Socks, shoes, shirts, clothes, earrings, you name it, my 14 year-old daughter leaves it lying around. It used to drive me crazy (or crazier, as we like to say). Every Monday, which is cleaning day at our house, I would spend an extra hour or two picking up her crap before I could even see her floor to vacuum it (never mind actually cleaning it). My husband and I had tried almost everything: chore chart, rewards, punishments, allowances, and three times I took everything she had lying around her bedroom, put it in a trash bag and donated it to Goodwill. I would curse my way through this task every week wondering why she couldn’t just pick up her stuff. Didn’t she care about how I felt? Wasn’t she embarrassed about how her room looked? Didn’t she know that I was embarrassed about how her room looked? Wasn’t she tired of getting yelled at week after week? Maybe she was just an ungrateful horrible kid who appreciated nothing and we had failed horribly as parents?
We had been yelling at her about her room for more than five years when I read this passage from Loving What Is:
The reality was that day after day, they left their socks on the floor, after all my years of preaching and nagging and punishing them. I saw that I was the one who should pick up the socks if I wanted them picked up. My children were perfectly happy with their socks on the floor. Who had the problem? It was me. It was my thoughts about the socks on the floor that had made my life difficult, not the socks themselves. And who had the solution? Again, me. I realized that I could be right, or I could be free.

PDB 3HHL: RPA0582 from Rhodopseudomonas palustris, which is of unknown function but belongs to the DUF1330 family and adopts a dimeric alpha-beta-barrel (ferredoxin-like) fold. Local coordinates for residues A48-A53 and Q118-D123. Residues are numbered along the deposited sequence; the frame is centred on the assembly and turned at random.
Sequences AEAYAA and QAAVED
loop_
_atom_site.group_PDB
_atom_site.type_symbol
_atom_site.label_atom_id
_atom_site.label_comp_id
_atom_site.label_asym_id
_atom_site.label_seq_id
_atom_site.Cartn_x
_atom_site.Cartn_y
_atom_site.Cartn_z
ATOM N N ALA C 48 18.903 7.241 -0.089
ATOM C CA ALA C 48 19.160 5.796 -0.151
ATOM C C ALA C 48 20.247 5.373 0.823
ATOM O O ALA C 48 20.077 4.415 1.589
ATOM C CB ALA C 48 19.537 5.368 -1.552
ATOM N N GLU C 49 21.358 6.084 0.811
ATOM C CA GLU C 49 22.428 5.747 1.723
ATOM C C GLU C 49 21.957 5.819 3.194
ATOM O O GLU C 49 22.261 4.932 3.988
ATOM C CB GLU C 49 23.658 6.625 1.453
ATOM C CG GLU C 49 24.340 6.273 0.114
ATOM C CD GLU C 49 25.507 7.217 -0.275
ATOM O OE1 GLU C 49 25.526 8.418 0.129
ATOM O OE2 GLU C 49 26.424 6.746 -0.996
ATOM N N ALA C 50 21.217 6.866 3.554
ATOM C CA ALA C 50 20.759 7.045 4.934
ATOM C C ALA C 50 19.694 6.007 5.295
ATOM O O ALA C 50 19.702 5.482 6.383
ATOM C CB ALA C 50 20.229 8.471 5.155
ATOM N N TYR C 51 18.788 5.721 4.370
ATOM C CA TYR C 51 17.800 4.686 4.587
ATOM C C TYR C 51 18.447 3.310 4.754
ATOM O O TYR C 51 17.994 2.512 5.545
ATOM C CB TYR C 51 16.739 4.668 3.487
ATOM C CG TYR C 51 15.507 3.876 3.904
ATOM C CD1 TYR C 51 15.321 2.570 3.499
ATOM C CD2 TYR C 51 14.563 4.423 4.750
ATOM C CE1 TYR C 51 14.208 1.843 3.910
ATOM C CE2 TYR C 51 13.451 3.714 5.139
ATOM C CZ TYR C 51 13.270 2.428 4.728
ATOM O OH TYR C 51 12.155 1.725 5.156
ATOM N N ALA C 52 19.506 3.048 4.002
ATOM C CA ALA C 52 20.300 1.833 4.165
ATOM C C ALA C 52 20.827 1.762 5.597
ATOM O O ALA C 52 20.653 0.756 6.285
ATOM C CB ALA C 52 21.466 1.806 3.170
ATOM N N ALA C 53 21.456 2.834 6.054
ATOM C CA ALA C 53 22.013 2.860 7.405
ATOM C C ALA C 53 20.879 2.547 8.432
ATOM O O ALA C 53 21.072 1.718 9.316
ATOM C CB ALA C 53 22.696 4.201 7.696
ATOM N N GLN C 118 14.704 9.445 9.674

Holy crap, it was me, I was making myself crazy! There was nothing “wrong” with my daughter there was something wrong with me and I needed to make a change. So I did. The very next Monday it took me 5 hours to put away her stuff and clean her bedroom and bathroom. I didn’t complain about it, I didn’t tell her how much work it was when she got home from school, I just cleaned it and moved on. The next week it took me an hour to clean up after her, the week after that 30 minutes and now it takes 10. Every Monday when my daughter gets home from school she exclaims, “Thank you Mom!” from her clean room. I feel good, she feels good, it is all good. As a matter of fact, she keeps her bedroom and bathroom much neater now without me saying a word.
So, Byron Katie changed and improved my life and the life of my daughter. Her book delivered what it promised. I have always believed that we are what we think and The Work can help change perspective and thoughts.
If you are interested in reading more about Byron Katie’s “The Work” and her four questions, you can find her books at Amazon or visit her website. I highly recommend it.
All my best,